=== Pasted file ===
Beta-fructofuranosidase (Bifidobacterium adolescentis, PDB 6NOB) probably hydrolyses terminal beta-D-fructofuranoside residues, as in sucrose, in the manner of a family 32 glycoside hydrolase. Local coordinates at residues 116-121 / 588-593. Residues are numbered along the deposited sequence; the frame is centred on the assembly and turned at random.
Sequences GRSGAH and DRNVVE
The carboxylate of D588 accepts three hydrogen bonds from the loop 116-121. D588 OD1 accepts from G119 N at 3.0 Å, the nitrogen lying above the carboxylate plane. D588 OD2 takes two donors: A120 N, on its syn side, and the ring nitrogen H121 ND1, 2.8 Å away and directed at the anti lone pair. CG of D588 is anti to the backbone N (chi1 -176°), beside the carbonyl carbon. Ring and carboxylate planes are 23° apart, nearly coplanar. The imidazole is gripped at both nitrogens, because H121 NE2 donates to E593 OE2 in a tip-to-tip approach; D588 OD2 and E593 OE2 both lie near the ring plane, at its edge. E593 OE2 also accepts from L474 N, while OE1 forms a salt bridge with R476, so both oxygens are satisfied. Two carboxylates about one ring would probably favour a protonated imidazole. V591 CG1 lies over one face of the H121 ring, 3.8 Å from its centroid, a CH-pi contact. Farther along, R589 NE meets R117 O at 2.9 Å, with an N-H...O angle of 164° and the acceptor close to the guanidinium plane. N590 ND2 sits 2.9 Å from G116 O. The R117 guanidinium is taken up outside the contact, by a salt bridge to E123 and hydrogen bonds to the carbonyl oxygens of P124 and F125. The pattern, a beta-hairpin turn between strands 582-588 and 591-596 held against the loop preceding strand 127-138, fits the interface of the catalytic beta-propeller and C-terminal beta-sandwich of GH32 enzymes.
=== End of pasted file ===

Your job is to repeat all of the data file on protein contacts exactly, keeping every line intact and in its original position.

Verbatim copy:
Beta-fructofuranosidase (Bifidobacterium adolescentis, PDB 6NOB) probably hydrolyses terminal beta-D-fructofuranoside residues, as in sucrose, in the manner of a family 32 glycoside hydrolase. Local coordinates at residues 116-121 / 588-593. Residues are numbered along the deposited sequence; the frame is centred on the assembly and turned at random.
Sequences GRSGAH and DRNVVE
The carboxylate of D588 accepts three hydrogen bonds from the loop 116-121. D588 OD1 accepts from G119 N at 3.0 Å, the nitrogen lying above the carboxylate plane. D588 OD2 takes two donors: A120 N, on its syn side, and the ring nitrogen H121 ND1, 2.8 Å away and directed at the anti lone pair. CG of D588 is anti to the backbone N (chi1 -176°), beside the carbonyl carbon. Ring and carboxylate planes are 23° apart, nearly coplanar. The imidazole is gripped at both nitrogens, because H121 NE2 donates to E593 OE2 in a tip-to-tip approach; D588 OD2 and E593 OE2 both lie near the ring plane, at its edge. E593 OE2 also accepts from L474 N, while OE1 forms a salt bridge with R476, so both oxygens are satisfied. Two carboxylates about one ring would probably favour a protonated imidazole. V591 CG1 lies over one face of the H121 ring, 3.8 Å from its centroid, a CH-pi contact. Farther along, R589 NE meets R117 O at 2.9 Å, with an N-H...O angle of 164° and the acceptor close to the guanidinium plane. N590 ND2 sits 2.9 Å from G116 O. The R117 guanidinium is taken up outside the contact, by a salt bridge to E123 and hydrogen bonds to the carbonyl oxygens of P124 and F125. The pattern, a beta-hairpin turn between strands 582-588 and 591-596 held against the loop preceding strand 127-138, fits the interface of the catalytic beta-propeller and C-terminal beta-sandwich of GH32 enzymes.